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McDonald’s: The Greening of the Golden Arches

The birth of environmentally friendly packaging began with the biggest waste case in America

Plastic, bags, polystyrene, containers

Plastic bags and polystyrene containers on May 23rd, 1990.

Bernard Weil/Toronto Star via Getty

It looked like a plastics executive’s dream come true. There stood Jackie Prince, a scientist with the Environmental Defense Fund — the enemy — at a McDonald’s stove, flipping Big Macs. To industry thinking, it was just where she and her kind belonged, forever.

But in the end, it was bad news for plastics. Prince and two other EDF staffers worked in a McDonald’s for a day last summer as part of a joint EDF-McDonald’s task force searching for ways the fast-food chain — the sacred ark of the throw-away society — could reduce its 2 million-pound-per-day Niagara of waste.

The first answer came in November, when McDonald’s announced it would deep-six its signature polystyrene clamshell sandwich boxes. Then in April, McDonald’s released the task force’s sweeping 138-page report, which went well beyond clamshells. Among forty-odd other changes, the chain said it would recycle all its corrugated cardboard, use less paper in its napkins and test a refillable coffee mug.

In marketing terms, losing the clamshell paid off immediately. McDonald’s swept a January Advertising Age/Gallup poll as the most environmentally responsible fast-food chain, in consumers’ eyes, beating out Wendy’s, Kentucky Fried Chicken and Burger King. But the clamshell decision — and the company’s highly unorthodox alliance with the Environmental Defense Fund — didn’t seem to please many others. McDonald’s caves in, moaned Forbes, while the Naderite Multinational Monitor accused EDF of degrading environmentalism. The plastics industry launched a well-funded but dull-witted ad campaign extolling the virtues of polystyrene and attacking the clamshell move as environmentally unsound.

The task force’s proposals, which McDonald’s says could cut its waste by three-fourths, will fundamentally change many of the company’s operations. But the plan’s impact is being felt far beyond McDonald’s’ dumpsters. As a blueprint of a new way for corporations and environmentalists to deal with one another, it testifies to the new economic clout of environmental groups.

The strange marriage between EDF and McDonald’s dates to 1989, when the company’s general counsel, Shelby Yastrow, was scheduled to appear opposite EDF’s executive director, Fred Krupp, on a cable-TV show. Yastrow called Dan Sprehe, a legislative analyst with the company, and told him to check out Krupp’s group. “It’s hard to believe,” Sprehe says, “but nobody around here knew much about them two years ago.”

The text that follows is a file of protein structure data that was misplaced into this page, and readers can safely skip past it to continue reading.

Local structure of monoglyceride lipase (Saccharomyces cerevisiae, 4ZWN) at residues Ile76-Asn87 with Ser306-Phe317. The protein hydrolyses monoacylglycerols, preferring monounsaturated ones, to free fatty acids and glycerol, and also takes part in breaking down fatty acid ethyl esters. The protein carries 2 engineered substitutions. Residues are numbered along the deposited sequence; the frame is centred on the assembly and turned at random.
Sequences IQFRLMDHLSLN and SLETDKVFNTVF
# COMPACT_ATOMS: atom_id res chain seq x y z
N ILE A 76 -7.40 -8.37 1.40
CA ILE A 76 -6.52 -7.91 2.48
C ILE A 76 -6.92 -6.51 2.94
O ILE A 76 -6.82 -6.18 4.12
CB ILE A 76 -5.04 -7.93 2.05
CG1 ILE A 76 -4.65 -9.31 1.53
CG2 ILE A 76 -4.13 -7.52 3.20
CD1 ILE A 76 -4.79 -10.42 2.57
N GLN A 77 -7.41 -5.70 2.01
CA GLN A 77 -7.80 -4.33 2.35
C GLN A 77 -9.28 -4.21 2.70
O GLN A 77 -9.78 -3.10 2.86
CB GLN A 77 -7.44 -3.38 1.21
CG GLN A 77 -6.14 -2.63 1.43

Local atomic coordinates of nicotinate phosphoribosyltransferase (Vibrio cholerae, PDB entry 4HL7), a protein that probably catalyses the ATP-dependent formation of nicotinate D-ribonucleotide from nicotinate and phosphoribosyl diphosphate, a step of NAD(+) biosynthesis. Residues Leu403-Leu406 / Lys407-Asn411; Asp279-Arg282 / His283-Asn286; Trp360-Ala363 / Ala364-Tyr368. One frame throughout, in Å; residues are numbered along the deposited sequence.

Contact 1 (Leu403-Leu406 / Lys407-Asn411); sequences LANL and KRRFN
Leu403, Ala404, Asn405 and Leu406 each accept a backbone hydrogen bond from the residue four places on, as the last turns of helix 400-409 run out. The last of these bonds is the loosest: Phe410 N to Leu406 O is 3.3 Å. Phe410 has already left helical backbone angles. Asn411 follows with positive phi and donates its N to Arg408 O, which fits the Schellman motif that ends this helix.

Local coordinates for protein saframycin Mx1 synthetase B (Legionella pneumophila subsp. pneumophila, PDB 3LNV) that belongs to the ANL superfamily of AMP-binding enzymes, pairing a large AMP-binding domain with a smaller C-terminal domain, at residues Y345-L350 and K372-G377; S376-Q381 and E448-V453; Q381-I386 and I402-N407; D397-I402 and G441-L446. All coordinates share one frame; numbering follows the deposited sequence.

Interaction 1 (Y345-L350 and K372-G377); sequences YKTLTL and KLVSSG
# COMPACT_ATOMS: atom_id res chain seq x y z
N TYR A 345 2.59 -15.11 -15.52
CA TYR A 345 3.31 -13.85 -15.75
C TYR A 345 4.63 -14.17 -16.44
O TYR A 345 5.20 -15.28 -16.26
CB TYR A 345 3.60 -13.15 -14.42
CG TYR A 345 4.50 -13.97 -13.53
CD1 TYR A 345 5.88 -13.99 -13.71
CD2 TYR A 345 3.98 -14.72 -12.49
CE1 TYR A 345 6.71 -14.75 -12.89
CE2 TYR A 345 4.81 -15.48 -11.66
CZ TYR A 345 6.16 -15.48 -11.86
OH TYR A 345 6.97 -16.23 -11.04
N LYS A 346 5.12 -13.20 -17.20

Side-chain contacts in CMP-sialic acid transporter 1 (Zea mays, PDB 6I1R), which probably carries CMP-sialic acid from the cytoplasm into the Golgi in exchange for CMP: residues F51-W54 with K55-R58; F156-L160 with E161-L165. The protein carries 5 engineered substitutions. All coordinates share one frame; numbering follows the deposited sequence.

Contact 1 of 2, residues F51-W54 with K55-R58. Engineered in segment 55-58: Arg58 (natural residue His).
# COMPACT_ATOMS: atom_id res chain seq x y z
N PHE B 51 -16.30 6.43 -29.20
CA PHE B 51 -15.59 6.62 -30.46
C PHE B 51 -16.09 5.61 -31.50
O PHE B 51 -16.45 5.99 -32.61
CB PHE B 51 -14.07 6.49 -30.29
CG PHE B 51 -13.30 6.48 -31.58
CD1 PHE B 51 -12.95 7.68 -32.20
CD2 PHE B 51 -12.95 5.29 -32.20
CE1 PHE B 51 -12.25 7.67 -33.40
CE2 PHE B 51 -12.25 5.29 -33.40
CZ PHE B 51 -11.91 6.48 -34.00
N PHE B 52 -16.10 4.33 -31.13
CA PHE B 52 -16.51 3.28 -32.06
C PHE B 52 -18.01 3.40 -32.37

Founded by Long Island scientists in 1967 to fight local DDT spraying, EDF’s motto in the old days was Sue the Bastards! But since Krupp assumed leadership in 1984, EDF has promoted a kind of environmentalism that tries to satisfy economic needs as well as ecological concerns. Spend more than a half-hour with Krupp, a slightly nerdy but persuasive thirty-six-year-old, and he’ll launch into a spiel about Solving the Big Problems — global warming, rain-forest depletion, protecting Antarctica — by harnessing market forces and removing the incentives to plunder and pollute.

In an influential 1986 Wall Street Journal Op-Ed, Krupp called EDF’s approach the third stage of environmentalism; it followed the first stage, exemplified by the early Sierra Club and Teddy Roosevelt-style conservationists, and the second stage of lawyers and lobbyists, who passed the sweeping environmental laws of the Sixties and Seventies. Environmentalists in the third wave, as it is now known, have grown frustrated with the legislative process. When powerful economic interests collide with a small, vocal interest group, the result is often blood-soaked compromise and bad law. Bureaucrats then must write the rules to enforce the law, but they sometimes don’t get around to it for a while. When the new Clean Air Act was passed last year, EPA rule writers were still dawdling over the previous version, passed in 1977.

Alongside the standard lawyers and PhD’s, EDF’s staff featured economists before economists were environmentally cool. The group ghostwrote President Bush’s acid-rain bill, which introduced an innovative market mechanism to control pollution, and is now developing market-based distribution systems for water in the West.

It isn’t the kind of environmental group that McDonald’s is used to bumping into. McDonald’s had linked up once before with environmentalists, funding a booklet and a rain-forest poster with the World Wildlife Fund (the Sierra Club, among other groups, had spurned advances by McDonald’s). And on its own, McDonald’s had announced its intention to spend $100 million annually on products made from recycled materials and helped start a polystyrene-recycling plant.